Bonk said that the situation was nobody’s fault and something that none of the ministries were aware of prior to it being brought up.
“Absolutely it fell through the cracks because it kind of fell between three ministries, tourism, central services, and highways, and tourism thought the Town of Moosomin owned it,” he said. “It was a bit of a mixup.”
Now that the Ministry of Highways is aware work needs to be done, maintenance will be done in the near future, as for the long-term care and maintenance, they’re looking into options, says Bonk.
“Highways doesn’t own any grass maintenance equipment anymore, it’s all contracted out,” he said.
“What they’re interested in doing is either working out a deal with the Town of Moosomin or the local RM and see if they can enter into an agreement to maintain the property.
“At the moment I think what they want to do is maintain it and if there are concerns I ask that people please pass them along to my office. For example, some of these trees need to be maintained and perhaps we can enter into an agreement with the town or RM to manage the site for us.”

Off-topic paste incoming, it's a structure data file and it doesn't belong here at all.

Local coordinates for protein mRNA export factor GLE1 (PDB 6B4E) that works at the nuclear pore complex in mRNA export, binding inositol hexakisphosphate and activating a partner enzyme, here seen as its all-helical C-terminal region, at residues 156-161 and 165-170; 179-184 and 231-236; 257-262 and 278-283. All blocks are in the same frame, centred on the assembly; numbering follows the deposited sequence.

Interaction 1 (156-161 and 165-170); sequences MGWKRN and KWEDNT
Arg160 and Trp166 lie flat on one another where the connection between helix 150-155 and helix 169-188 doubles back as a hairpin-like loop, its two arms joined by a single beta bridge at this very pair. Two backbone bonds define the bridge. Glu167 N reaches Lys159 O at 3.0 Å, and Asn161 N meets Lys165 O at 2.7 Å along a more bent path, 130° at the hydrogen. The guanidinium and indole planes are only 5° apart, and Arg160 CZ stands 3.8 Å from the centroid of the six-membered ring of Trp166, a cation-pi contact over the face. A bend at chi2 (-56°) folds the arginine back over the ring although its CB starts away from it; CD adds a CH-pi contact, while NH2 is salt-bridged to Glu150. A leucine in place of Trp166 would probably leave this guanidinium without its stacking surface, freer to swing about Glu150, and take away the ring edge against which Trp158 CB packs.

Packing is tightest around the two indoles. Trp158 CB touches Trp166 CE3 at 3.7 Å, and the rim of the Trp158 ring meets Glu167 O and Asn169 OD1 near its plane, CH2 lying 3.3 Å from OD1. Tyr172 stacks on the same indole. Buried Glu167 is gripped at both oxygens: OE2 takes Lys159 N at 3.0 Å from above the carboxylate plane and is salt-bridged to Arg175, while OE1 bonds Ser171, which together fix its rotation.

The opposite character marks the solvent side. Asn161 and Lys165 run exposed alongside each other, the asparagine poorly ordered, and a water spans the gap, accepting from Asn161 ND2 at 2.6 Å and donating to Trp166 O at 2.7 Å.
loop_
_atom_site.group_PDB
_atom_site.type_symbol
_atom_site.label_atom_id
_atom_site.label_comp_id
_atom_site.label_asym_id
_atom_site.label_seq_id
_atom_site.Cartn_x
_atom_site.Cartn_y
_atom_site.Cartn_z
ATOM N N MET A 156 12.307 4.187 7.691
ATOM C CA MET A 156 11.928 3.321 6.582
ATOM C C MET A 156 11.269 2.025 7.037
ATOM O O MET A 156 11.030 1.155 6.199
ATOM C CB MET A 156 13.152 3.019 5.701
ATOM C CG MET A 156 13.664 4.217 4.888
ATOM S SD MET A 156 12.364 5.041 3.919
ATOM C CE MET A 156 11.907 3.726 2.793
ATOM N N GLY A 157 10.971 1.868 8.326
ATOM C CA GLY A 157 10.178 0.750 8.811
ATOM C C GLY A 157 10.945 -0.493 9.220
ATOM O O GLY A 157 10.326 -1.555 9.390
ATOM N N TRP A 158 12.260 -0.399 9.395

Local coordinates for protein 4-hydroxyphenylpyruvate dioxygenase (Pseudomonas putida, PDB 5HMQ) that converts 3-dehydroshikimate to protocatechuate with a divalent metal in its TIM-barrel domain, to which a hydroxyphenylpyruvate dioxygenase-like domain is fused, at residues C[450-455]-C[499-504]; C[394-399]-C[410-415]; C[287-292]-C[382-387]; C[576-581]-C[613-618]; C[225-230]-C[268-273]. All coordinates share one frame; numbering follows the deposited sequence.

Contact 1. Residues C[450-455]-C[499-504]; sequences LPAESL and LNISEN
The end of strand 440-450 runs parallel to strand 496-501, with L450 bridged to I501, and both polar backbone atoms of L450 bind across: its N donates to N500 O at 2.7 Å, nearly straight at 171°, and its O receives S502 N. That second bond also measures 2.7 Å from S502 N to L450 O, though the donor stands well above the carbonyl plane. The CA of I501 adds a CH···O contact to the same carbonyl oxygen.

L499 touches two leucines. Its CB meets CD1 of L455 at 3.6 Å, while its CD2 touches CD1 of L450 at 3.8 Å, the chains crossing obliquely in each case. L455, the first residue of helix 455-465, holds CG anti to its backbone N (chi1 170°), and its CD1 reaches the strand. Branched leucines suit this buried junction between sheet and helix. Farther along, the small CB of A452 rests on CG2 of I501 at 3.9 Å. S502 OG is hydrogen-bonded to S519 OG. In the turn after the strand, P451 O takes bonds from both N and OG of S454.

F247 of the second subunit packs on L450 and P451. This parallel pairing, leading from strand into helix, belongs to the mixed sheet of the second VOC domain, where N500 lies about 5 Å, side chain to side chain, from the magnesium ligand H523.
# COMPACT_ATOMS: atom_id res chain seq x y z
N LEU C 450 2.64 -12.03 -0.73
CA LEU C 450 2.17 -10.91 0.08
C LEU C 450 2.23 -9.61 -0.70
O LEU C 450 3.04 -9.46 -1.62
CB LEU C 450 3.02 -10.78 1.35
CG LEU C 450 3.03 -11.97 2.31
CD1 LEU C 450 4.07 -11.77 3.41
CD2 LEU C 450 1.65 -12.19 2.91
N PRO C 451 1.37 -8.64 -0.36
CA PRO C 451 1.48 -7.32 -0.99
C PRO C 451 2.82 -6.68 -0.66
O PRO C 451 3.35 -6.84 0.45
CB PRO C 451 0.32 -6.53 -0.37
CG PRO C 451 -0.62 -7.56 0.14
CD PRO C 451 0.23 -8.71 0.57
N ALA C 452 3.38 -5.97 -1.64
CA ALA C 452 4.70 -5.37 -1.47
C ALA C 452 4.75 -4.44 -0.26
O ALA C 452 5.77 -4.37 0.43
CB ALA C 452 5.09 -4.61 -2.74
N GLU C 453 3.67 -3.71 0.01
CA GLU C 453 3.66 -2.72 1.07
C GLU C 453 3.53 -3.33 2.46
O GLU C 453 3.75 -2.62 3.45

Bonk said he was unsure whether there are supposed to be picnic tables on the concrete pads, but said that would be something for tourism to look at, he also mentioned the area having no garbage cans as an issue.
Bonk hadn’t heard any complaints about the area before, but after stopping at it earlier in the year he took notice of the overgrowth and knew something needed to be done, he says.
“The funny thing is, I stopped there April 18,” he said.
“I actually went and visited this area and was wondering when they would get around to looking after it. That was the first time I had been there and actually paid attention to it since the building had been moved to the golf course (in 2018). It looked like it hadn’t been looked after and it was one of my many projects to check into.
“As an MLA for this area and as a representative of the Government of Saskatchewan, this is the first thing that a visitor into our province would see and I think that it’s our duty to maintain this area and make sure it’s a nice welcome for our tourists and guests. There’s a small army looking into this at the moment, from three ministries.
“This isn’t one of those cases of willful neglect,” he said.
“This is truly one of those cases where it fell through the cracks. This is a situation where it’s very helpful when people notice things in the constituency and let us know because it’s hard for me to see everything. Hopefully we’ll get it done soon. I think it will be quick.”